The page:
Doctors working in private medical hospitals work are under severe pressure from the management for whom nothing else matters except profit–profit with a capital P.
Mamata Banerjee’s efforts to generate employment in West Bengal through big ticket investment have fallen through. Her government won’t act as a facilitator for ensuring land to industrialists as it runs counter to her policy of letting farmers decide whether they would part with their land or not. This hands-off policy has made prospective investors stay away from investing to set up industries in Bengal. Acquiring land has proved to be the major bottleneck for growth of infrastructure and industry in the state.
It’s been a long time private hospitals in West Bengal are taking people for a ride. Profit is their sole motive. And ‘service’ is strictly no-no. Whenever a patient lands in their territories, his or her families are at their mercy. Doctors (barring a few), overpowered by greed, have become depraved mercenaries.
Medical negligence and a large number of doctors’ utter irresponsibility and unethical practices have been a serious issue for years. Unfortunately, the previous government led by the CPI(M) patriarch, Jyoti Basu, who was in the saddle for more than 23 years, didn’t bother to look into the matter.
Attention Uber users! The next time you hail an Uber car in Kolkata, be alert and watchful.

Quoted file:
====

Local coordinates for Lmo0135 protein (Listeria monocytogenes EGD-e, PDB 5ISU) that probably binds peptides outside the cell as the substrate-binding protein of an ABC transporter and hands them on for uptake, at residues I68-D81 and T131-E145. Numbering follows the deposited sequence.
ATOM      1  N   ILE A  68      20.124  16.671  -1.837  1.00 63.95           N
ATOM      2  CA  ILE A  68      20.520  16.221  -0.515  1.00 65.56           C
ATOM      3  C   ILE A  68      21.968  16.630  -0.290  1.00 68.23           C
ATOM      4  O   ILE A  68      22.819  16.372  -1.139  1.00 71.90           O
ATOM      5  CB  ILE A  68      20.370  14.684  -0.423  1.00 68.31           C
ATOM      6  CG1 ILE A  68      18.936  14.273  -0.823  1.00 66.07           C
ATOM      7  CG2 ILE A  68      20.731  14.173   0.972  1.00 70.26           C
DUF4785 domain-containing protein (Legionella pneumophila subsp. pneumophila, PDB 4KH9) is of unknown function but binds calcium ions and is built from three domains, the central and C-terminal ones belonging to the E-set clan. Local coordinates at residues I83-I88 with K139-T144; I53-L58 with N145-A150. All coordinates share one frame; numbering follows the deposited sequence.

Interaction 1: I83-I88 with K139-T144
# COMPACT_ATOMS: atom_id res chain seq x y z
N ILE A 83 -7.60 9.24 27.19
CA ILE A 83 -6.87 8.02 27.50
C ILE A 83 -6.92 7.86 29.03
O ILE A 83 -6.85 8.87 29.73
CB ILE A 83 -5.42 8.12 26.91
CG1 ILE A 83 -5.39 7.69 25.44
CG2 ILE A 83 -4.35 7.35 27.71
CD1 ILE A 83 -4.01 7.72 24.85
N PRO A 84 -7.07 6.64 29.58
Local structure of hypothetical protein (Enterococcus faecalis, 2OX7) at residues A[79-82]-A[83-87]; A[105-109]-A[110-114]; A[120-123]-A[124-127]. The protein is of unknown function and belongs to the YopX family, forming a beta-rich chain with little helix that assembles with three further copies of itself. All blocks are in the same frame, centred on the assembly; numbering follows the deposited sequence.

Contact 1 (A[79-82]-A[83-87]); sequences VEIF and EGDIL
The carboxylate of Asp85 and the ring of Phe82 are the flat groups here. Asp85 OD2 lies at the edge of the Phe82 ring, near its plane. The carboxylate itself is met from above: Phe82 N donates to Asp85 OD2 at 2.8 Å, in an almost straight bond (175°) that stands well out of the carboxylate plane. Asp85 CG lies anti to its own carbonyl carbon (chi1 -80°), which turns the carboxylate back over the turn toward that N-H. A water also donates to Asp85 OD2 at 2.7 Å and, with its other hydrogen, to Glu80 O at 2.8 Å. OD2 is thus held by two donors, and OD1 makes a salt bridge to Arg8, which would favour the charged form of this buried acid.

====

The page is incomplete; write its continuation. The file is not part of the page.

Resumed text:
The San Francisco-headquartered taxi hailing service is luring customers by sending false messages and thereby fleecing people.
I received a message on March 8 saying “Prices dropped. Ride exclusively at Rs 6/km on ubergo. Use code TARATARI. Valid till March 9.” Continue reading
When people make bad decisions, weird remarks or just plain silly mistakes, the results are sure to haunt them. But when these things happen to the president of the US, they can change the course of history.
Dr Jack Preger has been working selflessly for the poor in Kolkata since 1980. But few heard his name as he’s self-effacing and always preferred keeping him out of public eye.
As the Commander drove up the mountain, east Sikkim with its sylvan surroundings beckoned. A languid morning sun caressed the snow-capped peaks. Sleepy hamlets lazed, scattered and aloof on the undulated cascades of terraced fields.
From the window of my jeep, I watched mesmerized the magic mountain’s changing shades, criss-crossed by mist and light. It was sublimity on earth; sublimity because the intervening days have taken away nothing from that long moment of wonder. After three hours of grueling drive from Gangtok, we reached Tssango.